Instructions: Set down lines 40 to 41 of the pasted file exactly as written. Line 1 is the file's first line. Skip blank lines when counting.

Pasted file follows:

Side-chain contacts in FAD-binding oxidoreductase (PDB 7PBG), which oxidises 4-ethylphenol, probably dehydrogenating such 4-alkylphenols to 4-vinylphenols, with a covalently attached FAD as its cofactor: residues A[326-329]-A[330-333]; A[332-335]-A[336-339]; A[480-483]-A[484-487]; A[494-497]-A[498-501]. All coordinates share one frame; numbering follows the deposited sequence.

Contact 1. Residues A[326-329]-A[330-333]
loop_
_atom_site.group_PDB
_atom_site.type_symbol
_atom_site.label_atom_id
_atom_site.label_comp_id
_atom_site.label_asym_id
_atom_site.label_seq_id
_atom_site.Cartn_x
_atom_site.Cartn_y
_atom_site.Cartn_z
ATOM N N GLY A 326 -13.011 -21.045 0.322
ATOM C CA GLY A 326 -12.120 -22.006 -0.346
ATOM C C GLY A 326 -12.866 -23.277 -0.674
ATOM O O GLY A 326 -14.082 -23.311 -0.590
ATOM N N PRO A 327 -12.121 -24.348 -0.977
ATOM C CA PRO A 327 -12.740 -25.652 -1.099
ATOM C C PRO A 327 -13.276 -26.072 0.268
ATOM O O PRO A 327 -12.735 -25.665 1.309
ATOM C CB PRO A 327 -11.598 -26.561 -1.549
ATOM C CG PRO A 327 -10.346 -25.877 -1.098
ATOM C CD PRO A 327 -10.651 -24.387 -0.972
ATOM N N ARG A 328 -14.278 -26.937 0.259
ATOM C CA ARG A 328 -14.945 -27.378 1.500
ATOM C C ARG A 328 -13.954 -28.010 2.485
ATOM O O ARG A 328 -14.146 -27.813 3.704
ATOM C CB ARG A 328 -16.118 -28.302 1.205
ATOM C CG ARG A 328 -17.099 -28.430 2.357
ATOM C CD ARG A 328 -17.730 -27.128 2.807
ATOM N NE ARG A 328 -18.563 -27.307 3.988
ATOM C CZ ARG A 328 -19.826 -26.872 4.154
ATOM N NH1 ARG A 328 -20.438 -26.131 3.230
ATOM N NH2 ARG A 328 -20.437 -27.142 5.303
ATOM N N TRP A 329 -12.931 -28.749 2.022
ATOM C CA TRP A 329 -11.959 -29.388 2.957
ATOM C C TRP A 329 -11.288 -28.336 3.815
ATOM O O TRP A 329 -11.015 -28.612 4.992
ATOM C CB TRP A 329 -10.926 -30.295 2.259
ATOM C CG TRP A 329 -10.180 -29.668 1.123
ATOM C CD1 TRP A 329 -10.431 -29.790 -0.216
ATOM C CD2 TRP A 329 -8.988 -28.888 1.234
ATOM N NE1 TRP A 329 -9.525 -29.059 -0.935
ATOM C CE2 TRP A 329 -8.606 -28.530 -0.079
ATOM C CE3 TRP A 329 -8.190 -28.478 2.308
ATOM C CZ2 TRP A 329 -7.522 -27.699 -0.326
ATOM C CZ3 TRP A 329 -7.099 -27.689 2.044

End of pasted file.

ATOM C CG TRP A 329 -10.180 -29.668 1.123
ATOM C CD1 TRP A 329 -10.431 -29.790 -0.216